Sensory Symptom Profiles of Patients With Neuropathic Pain After Spinal Cord Injury

Clin J Pain. 2017 Sep;33(9):827-834. doi: 10.1097/AJP.0000000000000467.


Aim: Individuals experiencing neuropathic pain (NP) after spinal cord injury (SCI) present with a variety of pain descriptors in different combinations and at different intensities. These sensory features form distinct patterns, known as sensory symptom profiles.

Methods: In the present cross-sectional study, we have used a multivariate statistical method (multiple correspondence analysis) to categorize the sensory symptom profiles of a cohort of 338 patients with at-level or below-level NP after SCI. We also investigated possible associations between positive neuropathic symptoms and features of the neurological lesion.

Results: The majority of participants had a combination of pain descriptors, with 59% presenting with 3 or 4 pain subtypes. No significant associations were found between specific pain profiles and etiology or clinical degree of the neurological lesion. Furthermore, similar symptom profiles were seen in patients with at-level and below-level NP. The most frequent pattern observed in patients with cervical SCI consisted predominantly of electric shocks and tingling, without burning, pressure pain, or allodynia.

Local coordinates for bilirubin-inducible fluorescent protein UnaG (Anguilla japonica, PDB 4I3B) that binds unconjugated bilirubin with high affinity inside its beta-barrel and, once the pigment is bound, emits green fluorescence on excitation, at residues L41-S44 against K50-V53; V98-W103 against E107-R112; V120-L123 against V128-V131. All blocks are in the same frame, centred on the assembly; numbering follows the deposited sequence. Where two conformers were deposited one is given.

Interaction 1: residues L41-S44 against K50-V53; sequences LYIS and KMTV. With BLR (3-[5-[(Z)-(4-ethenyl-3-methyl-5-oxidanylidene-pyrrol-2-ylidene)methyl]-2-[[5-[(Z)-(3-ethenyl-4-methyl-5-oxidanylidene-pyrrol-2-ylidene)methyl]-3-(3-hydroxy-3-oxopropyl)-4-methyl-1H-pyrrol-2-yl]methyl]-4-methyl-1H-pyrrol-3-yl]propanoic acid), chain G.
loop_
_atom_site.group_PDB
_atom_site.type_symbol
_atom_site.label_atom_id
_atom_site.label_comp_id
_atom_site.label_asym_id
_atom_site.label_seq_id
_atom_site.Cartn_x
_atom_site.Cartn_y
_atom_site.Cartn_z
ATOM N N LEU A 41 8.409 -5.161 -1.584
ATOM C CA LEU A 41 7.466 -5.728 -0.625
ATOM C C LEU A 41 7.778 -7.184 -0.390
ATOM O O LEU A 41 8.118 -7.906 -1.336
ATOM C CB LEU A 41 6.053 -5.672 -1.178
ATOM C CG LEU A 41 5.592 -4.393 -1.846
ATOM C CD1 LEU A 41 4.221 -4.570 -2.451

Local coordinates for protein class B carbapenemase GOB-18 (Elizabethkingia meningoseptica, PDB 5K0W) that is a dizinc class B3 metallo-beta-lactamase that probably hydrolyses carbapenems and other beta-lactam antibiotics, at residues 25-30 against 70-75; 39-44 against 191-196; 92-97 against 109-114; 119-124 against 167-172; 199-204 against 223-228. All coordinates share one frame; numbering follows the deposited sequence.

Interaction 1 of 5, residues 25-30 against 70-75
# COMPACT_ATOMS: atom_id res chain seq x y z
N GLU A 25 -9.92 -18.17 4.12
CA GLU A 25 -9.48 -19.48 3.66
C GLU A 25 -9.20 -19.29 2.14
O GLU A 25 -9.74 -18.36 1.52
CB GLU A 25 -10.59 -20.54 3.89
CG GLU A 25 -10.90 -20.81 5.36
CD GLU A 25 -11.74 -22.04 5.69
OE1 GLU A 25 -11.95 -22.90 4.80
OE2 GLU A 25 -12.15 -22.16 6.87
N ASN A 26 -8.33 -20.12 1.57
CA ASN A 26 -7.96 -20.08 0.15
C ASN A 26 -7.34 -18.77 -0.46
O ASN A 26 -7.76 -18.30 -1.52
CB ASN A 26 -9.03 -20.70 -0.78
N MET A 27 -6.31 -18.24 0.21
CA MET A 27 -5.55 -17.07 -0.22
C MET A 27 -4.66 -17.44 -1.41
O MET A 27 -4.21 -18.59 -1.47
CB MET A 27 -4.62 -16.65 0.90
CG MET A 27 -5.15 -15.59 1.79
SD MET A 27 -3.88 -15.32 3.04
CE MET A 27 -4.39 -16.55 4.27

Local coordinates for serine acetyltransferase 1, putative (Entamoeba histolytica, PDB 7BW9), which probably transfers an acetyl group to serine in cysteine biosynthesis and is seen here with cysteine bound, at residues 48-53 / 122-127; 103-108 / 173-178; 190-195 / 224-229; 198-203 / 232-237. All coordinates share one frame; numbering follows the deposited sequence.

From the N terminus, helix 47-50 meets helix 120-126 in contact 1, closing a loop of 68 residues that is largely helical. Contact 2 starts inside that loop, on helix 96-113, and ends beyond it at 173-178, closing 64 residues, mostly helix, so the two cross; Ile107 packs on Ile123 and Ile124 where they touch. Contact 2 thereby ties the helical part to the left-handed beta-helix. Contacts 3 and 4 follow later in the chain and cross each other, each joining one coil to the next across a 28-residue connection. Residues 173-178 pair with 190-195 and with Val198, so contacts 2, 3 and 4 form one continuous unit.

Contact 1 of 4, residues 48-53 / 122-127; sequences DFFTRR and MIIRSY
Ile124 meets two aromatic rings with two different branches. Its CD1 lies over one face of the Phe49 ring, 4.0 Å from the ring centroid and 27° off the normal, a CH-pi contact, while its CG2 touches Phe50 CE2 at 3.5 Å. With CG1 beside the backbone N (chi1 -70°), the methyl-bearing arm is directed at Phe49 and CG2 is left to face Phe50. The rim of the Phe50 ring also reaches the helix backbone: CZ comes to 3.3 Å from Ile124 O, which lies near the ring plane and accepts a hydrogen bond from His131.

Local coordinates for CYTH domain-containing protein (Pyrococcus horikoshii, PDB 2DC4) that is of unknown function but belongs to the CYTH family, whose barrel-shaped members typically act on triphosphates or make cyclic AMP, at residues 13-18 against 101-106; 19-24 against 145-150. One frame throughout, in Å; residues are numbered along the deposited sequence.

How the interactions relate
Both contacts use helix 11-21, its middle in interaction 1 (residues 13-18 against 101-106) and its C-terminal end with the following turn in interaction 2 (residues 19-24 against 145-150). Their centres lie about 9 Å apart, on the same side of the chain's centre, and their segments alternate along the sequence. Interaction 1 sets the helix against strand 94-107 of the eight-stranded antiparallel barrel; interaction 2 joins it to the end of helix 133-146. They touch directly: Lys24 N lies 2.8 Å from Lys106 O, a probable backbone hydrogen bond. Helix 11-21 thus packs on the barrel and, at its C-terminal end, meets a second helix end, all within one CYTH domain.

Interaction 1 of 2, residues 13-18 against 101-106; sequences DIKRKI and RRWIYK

Conclusions: Classification of SCI-NP patients into the 5 groups identified in the present study based on their distinct sensory symptom profiles may allow identification of those most likely to respond to a specific analgesic approach.

MeSH terms

  • Adolescent
  • Adult
  • Aged
  • Cluster Analysis
  • Cohort Studies
  • Cross-Sectional Studies
  • Female
  • Humans
  • Male
  • Middle Aged
  • Multivariate Analysis
  • Neuralgia / classification
  • Neuralgia / etiology*
  • Neuralgia / physiopathology*
  • Pain Measurement
  • Spinal Cord Injuries / classification
  • Spinal Cord Injuries / complications*
  • Spinal Cord Injuries / physiopathology*
  • Young Adult